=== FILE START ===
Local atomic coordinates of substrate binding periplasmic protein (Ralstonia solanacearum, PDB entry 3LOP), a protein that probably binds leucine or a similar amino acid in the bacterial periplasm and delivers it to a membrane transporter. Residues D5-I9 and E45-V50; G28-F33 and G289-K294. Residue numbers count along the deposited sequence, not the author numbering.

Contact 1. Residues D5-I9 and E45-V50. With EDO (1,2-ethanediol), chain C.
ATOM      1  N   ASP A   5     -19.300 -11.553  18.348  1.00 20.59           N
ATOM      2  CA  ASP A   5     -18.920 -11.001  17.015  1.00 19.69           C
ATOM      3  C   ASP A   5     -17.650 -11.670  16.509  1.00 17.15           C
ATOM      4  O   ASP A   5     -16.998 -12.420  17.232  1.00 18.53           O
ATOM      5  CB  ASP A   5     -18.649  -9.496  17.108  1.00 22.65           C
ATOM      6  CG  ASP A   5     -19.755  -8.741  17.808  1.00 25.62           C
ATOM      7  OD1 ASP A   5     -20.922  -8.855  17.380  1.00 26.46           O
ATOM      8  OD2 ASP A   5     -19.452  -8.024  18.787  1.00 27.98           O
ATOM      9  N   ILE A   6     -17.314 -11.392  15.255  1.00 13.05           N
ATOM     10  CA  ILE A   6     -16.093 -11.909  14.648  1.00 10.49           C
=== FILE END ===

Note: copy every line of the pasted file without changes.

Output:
Local atomic coordinates of substrate binding periplasmic protein (Ralstonia solanacearum, PDB entry 3LOP), a protein that probably binds leucine or a similar amino acid in the bacterial periplasm and delivers it to a membrane transporter. Residues D5-I9 and E45-V50; G28-F33 and G289-K294. Residue numbers count along the deposited sequence, not the author numbering.

Contact 1. Residues D5-I9 and E45-V50. With EDO (1,2-ethanediol), chain C.
ATOM      1  N   ASP A   5     -19.300 -11.553  18.348  1.00 20.59           N
ATOM      2  CA  ASP A   5     -18.920 -11.001  17.015  1.00 19.69           C
ATOM      3  C   ASP A   5     -17.650 -11.670  16.509  1.00 17.15           C
ATOM      4  O   ASP A   5     -16.998 -12.420  17.232  1.00 18.53           O
ATOM      5  CB  ASP A   5     -18.649  -9.496  17.108  1.00 22.65           C
ATOM      6  CG  ASP A   5     -19.755  -8.741  17.808  1.00 25.62           C
ATOM      7  OD1 ASP A   5     -20.922  -8.855  17.380  1.00 26.46           O
ATOM      8  OD2 ASP A   5     -19.452  -8.024  18.787  1.00 27.98           O
ATOM      9  N   ILE A   6     -17.314 -11.392  15.255  1.00 13.05           N
ATOM     10  CA  ILE A   6     -16.093 -11.909  14.648  1.00 10.49           C